We come home from the playground: “Wash your hands.” We come home from the doctor’s office: “Wash your hands!” We come home from the Magic House: “WASH YOUR HANDS!”
Good hand hygiene is a must in our home, partly because Mommy is a germaphobe, but mostly because there is great evidence to show that clean hands help to prevent illness.
According to the World Health Organization, acute respiratory infections and diarrheal illness are two of the most common causes of child death in developing countries. The organisms (viruses and bacteria) that cause these types of illness are transmitted from person-to-person. Respiratory infections can be passed on when a sick person coughs or sneezes into the air or onto their hands and then comes in contact with someone else. Diarrheal illnesses are transmitted through small particles of feces (poop), either hand-to-mouth (food) or hand to hand. Studies have shown that washing hands with soap and water can reduce the rates of these infections by anywhere from 20-50 percent.
In the United States, most of the population is fortunate enough to have access to soap and clean water. Even so, respiratory and diarrheal illnesses are common causes of doctor visits, missed school, and decreased productivity. Here are some things to teach your children about hand washing:
When should your child wash his hands?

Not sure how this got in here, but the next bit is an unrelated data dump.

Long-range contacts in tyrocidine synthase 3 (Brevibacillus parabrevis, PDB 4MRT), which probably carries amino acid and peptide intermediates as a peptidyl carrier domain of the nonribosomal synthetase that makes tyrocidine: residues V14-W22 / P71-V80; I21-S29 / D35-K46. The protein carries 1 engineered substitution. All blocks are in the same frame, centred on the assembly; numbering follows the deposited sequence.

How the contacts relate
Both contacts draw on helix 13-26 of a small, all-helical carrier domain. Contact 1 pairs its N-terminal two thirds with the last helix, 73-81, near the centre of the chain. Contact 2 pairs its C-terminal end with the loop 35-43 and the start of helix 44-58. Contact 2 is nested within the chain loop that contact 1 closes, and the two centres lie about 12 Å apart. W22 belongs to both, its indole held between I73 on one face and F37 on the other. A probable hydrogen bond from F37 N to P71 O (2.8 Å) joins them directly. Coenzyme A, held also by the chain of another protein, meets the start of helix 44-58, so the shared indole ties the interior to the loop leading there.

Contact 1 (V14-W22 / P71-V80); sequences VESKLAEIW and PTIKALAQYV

Anytime he is handling food (before cooking and eating)
After he is in contact with someone who is sick or injured
After using the bathroom or after changing diapers
After blowing his nose or sneezing/coughing into his hands
After contact with animals or animal poop
Anytime that his hands are visibly dirty for any reason
Proper hand washing technique is also important so be sure to help your little ones do it right.
How should your child be washing his hands?
Wet hands with clean, running water
Apply soap and lather, scrubbing hands for 20 seconds (give him a song to sing so that he knows approximately how long to scrub)
Rinse with clean, running water
Dry with a clean towel or air-dry
When soap and water are not available, hand sanitizers are another good option to reduce the amount of germs on tiny hands. Hand sanitizers with at least 60% alcohol content are the most effective at killing germs. Small children should be supervised when using these products so that they do not accidentally ingest them. Hand sanitizers should not be used when hands are visibly dirty; in those cases, soap and water are a must.
Hand washing is one of the most important things we can do to prevent the spread of germs and reduce the rates of infections of all kinds. My toddler thinks it is fun to use different smelling soaps, splash, and play with bath toys when we are washing, which is fine with me. What tips do you have to help promote hand hygiene in small children?